Frankenstein’s Gryphon

by Mary E. Lowd

Originally published in Ember: A Journal of Luminous Things, November 2015


“Flowers in small bouquets, mostly the yellow and white blooms of arctic poppies and snow buttercups, and other tokens such as handmade dolls or tiny flags marked most of the graves. The largest patch of freshly overturned dirt, though, bore no markings — no tokens of love.”

Igor the arctic fox lurched across the tundra, limping from the deadened feeling in his left hindpaw.  That paw had never fully woken up when Frankie Mouse reanimated him.  The electric surge from the lightning bolt hadn’t made it that far, but Igor was still grateful to Frankie.  Without his kindness, Igor would still be lying in an unmarked grave, forgotten and unmourned.  Instead, Igor adventured across the tundra on glorious missions in service to the most magnificent mouse throughout the land. Continue reading “Frankenstein’s Gryphon”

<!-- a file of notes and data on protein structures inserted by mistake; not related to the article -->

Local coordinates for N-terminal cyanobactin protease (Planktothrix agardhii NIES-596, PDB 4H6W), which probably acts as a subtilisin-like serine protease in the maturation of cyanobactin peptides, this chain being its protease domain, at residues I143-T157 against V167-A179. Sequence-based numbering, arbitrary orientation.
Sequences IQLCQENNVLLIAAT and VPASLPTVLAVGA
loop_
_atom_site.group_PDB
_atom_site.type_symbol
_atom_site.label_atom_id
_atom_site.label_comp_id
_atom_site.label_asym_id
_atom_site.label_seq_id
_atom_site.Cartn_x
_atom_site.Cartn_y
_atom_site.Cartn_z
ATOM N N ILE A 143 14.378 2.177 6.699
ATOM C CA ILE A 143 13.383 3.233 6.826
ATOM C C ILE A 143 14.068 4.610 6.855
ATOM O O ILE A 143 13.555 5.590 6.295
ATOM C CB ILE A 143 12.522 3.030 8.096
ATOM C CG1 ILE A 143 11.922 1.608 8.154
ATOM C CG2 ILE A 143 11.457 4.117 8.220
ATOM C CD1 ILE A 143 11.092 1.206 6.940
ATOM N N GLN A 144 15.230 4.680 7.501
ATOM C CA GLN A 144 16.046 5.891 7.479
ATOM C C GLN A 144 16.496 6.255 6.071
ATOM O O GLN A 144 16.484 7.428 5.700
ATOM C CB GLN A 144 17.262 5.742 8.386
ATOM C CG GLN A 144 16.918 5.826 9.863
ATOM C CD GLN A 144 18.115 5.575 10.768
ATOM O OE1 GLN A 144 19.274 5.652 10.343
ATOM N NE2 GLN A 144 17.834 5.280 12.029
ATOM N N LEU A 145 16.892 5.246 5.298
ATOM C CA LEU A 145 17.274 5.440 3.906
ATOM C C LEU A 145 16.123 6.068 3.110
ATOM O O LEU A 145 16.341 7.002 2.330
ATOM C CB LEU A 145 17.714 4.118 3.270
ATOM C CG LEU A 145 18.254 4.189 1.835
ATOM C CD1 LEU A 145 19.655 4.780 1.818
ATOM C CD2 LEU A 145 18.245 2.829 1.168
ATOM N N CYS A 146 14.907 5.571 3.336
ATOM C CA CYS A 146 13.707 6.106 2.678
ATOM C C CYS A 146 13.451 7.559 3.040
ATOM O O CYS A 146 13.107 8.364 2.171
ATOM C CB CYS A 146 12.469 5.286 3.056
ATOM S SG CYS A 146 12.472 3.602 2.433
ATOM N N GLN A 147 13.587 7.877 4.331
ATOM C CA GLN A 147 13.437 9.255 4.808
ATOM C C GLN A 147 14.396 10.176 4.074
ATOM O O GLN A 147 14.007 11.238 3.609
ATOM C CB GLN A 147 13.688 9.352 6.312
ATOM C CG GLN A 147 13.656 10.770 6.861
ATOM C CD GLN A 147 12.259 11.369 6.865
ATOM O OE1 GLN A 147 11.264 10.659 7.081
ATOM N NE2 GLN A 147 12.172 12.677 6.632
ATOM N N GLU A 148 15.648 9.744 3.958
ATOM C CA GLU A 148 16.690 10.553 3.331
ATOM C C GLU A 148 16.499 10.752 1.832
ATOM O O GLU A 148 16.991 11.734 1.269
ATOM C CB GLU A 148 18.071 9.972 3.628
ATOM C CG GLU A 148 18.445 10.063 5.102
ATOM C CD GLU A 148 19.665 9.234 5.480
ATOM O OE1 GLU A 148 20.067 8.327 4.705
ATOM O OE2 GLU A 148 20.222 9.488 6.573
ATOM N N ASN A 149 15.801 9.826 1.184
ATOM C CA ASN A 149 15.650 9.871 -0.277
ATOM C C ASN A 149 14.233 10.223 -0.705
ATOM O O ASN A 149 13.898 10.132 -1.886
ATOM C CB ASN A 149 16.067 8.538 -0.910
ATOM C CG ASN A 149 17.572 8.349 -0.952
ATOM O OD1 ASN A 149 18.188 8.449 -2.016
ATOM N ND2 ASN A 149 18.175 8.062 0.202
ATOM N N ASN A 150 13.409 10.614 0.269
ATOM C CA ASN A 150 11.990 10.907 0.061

Panda-Mensional

by Mary E. Lowd

Originally published in Neo-Opsis, May 2015


“We’d have never even discovered that pandas have a gene allowing for quantum mechanical space jumping if we hadn’t improved their diet enough that they had the energy left over to use it.”

I point at the star map again, angrily saying, “Come on, Meijing! We only have a few hours of air left!” But the black-masked eyes blink at me impassively, profoundly uninterested in the yellow spot on the view screen under my fingertip. Continue reading “Panda-Mensional”

All the Cats of the Rainbow

by Mary E. Lowd

Originally published in The Necromouser and Other Magical Cats, September 2015